top of toilets and cells to breathe. how is that a solution? >> we continue to see, like you say, conditions along the border get worse and worse and we've seen this administration introduce deterrent measure after deterrent measure to almost no effect at all. so president trump's latest idea to introduce this tariff, it's questionable for a few different reasons. i think, let's start from the beginning. he justifies it because he would like mexico to stop the flow of the illegal immigration into the country into the united states and there are thousands waiting on the border to enter legally but because of new processes and new policies introduced by the administration, they can't. so they go around. just this week there was a group of over a thousand migrants who were apprehended trying to enter. the largest group so far. >> which sarah sanders talked a lot about. and i wonder if this is part of the reason why they're doing what they're doing. do you know? >> i'm sure it is related.
i don't think -- we can't read the president's mind but that is a compelling number to anybody. that is a compelling number to me. it is a lot of people. and the conditions that you just talked about, those are in a facility at the u.s. border. when you think about what the mexican government will do to try to stop that number of people, all we have to do is look to last -- summer when large group of people were teargas and wrote an oebityuary that was shot by police and when you see a country are a military police force try to on the drop of a time stop thousands of people from crossing the border and it doesn't seem like mexico wants to resource to those measures but the president isn't leaving them a whole lot of options here. >> if this doesn't work for the white house, what is the next stunt on the border? >> that is an excellent question. and i don't see how this possibly could work for the white house. because as kaitlan alluded to, part of what the united states, what trump is asking mexico to
do would violate international law. if the goal is to keep people who are waiting on the border who are trying to request asylum, which they under under international law are legally entitled to do, that is not something that mexico has the authority to give in and make concessions on. you could imagine that a different kind of strategy would involve something like working together with mexico, working together with central american countries. providing more aid to countries that are the source of many of the migrants. that would be more of a carrot kind of approach than a stick kind of approach. i don't know if that counts as a stunt but that is a very different kind of strategy. something that is much more conciliatory and might have potential to work not only on that level to avoid alienating our friends and allies. >> and a priority of the president is replacing nafta and just given this -- you wonder how mexico will respond to that. i wanted to ask you about weaponizing tariffs.
this is the latest example. we'll throw it up on the screen. multiple countries and multiple products, various places where he's using tariffs as weapons. you see the countries there. do you think this will make other countries rethink how they do business with the united states? >> oh, if they haven't already. which they should have, absolutely. there are a number of reasons why i would argue that this strategy of using tariffs as a cudgel to try to get mexico to stop the flow of illegal immigration is wrong-headed. but one of them is that it gives us much less large with china or with the e.u. or with japan, three entities which we're simultaneously trying to negotiate trade deals because if you look at what trump has done here where he signed a deal with mexico, mexico negotiated that deal, the usmca in good faith and then turned around and add add new tariffs. why would any other country decide to make any kind of concessions, right, given that track record. >> catherine and kaitlan, thank you very much.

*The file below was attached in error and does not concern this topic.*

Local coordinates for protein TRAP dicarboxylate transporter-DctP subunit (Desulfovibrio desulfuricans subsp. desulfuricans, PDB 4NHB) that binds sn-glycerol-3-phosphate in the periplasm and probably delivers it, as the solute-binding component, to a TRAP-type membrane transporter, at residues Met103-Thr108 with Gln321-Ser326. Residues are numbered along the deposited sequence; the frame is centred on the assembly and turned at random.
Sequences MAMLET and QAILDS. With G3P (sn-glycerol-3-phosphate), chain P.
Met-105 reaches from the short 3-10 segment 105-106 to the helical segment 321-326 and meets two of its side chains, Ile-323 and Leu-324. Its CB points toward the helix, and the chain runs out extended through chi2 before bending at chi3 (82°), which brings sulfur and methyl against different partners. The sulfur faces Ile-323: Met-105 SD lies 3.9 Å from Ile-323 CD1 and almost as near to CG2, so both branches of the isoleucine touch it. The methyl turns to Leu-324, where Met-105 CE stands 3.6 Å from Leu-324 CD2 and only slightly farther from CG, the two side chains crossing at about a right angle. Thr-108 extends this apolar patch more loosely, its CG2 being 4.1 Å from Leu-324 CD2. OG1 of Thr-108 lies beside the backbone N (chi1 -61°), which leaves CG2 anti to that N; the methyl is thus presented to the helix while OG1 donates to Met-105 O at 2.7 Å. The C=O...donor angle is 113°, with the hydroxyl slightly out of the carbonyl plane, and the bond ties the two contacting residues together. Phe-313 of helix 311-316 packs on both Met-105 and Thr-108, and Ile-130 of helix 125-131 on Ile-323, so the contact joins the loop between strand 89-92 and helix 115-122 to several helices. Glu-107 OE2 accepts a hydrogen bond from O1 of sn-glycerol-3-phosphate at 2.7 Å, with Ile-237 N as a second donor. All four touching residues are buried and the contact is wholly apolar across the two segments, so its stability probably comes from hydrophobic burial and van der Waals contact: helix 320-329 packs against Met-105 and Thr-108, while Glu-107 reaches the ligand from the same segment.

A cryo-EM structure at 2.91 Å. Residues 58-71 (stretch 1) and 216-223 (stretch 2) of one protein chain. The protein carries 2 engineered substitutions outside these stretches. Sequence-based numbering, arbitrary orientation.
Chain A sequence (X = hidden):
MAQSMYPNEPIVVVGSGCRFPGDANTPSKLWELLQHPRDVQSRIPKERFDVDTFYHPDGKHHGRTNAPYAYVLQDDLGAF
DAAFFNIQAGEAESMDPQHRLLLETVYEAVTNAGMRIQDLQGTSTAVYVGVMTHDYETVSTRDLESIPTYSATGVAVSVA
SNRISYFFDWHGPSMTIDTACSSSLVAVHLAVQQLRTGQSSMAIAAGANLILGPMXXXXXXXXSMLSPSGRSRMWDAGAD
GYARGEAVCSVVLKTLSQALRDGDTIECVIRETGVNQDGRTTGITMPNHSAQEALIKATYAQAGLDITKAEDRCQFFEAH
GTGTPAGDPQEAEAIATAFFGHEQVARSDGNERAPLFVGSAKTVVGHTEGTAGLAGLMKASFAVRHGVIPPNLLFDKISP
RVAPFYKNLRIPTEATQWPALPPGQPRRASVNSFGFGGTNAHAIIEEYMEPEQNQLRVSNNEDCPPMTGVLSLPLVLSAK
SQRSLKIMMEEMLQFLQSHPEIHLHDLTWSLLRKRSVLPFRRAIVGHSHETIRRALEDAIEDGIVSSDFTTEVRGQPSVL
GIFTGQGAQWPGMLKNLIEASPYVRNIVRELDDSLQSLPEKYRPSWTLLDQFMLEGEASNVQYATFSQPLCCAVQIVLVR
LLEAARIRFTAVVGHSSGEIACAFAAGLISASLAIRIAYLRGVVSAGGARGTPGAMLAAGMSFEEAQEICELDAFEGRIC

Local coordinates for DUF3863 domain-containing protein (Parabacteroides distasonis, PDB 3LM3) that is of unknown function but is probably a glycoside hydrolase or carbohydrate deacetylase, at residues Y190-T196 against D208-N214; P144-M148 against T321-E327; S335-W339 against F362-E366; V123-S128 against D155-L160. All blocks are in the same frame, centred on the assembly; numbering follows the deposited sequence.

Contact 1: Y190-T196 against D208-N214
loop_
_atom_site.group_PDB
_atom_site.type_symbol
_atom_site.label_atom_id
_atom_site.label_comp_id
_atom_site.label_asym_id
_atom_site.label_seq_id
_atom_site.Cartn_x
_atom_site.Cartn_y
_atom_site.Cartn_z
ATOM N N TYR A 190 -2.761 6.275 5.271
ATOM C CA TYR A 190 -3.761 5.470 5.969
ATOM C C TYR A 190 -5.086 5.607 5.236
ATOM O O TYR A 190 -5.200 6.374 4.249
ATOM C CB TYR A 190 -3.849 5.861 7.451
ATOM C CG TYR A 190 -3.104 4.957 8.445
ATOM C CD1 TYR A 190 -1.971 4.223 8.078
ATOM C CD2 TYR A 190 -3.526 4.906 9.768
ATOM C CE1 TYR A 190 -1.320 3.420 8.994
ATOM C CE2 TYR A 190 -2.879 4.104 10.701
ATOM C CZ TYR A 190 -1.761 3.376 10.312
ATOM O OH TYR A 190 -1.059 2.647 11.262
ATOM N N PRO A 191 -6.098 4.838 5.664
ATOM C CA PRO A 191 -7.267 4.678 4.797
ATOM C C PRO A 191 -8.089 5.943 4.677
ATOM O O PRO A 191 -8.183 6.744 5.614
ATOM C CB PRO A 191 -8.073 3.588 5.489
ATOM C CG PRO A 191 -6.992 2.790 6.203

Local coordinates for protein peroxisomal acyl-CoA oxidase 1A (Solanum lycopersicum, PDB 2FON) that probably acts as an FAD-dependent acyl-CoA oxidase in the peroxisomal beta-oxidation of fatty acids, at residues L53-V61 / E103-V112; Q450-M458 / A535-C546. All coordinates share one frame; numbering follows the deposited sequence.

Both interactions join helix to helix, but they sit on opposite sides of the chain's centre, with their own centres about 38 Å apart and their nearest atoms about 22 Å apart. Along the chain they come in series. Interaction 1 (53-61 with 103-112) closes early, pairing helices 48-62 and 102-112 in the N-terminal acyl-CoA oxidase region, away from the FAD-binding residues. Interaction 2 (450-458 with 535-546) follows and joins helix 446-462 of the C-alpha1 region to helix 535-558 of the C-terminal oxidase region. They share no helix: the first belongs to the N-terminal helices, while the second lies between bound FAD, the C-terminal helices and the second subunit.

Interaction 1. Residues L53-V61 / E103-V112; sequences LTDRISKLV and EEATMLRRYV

breaking news in cnn, a judge just issued a ruling that will keep missouri last abortion clinic for closing for now. it was hours away from renewal of license and let's go straight to st. louis and alexander field with more about the decision. >> reporter: hey there, brooke, this is considered a temporary victory for planned parenthood but the court battle will continue. judge said that he understood planned parenthood, and there would be harm if the clinic was forced to stop performing abortion as of the end of the day when the license is set to expe -- expire. so they will continue to operate in entirety until there is a ruling following another hearing which has now been set for next week. what is going on here? well the state had said that it wasn't going to renew planned
parenthood license and that m n mean -- means abortions would come to an end the end of the day. and they say this is a way to regulate abortion out of existence and a war on abortion in this state and the health department said the reason they didn't renew the license is because of certain violations and ongoing investigation. all of that will still be debated in court. but for now at least the judge has said that this clinic can continue to operate in 2018 it performed some 3,000 abortions. again the only clinic in the state that offers abortion. that will now continue, brooke. >> we'll have this conversation then in a couple of weeks. alexander field in st. louis, thank you. coming up next on cnn, the u.s. secretary of state said the u.s. is looking into reports that kim jong-un has exec -- executed his top negotiator and sentenced another official to hard labor. this is also the same mand who hand delivered letters from north korea to president trump. also, attorney general bill barr said he's seen no evidence of president trump undermining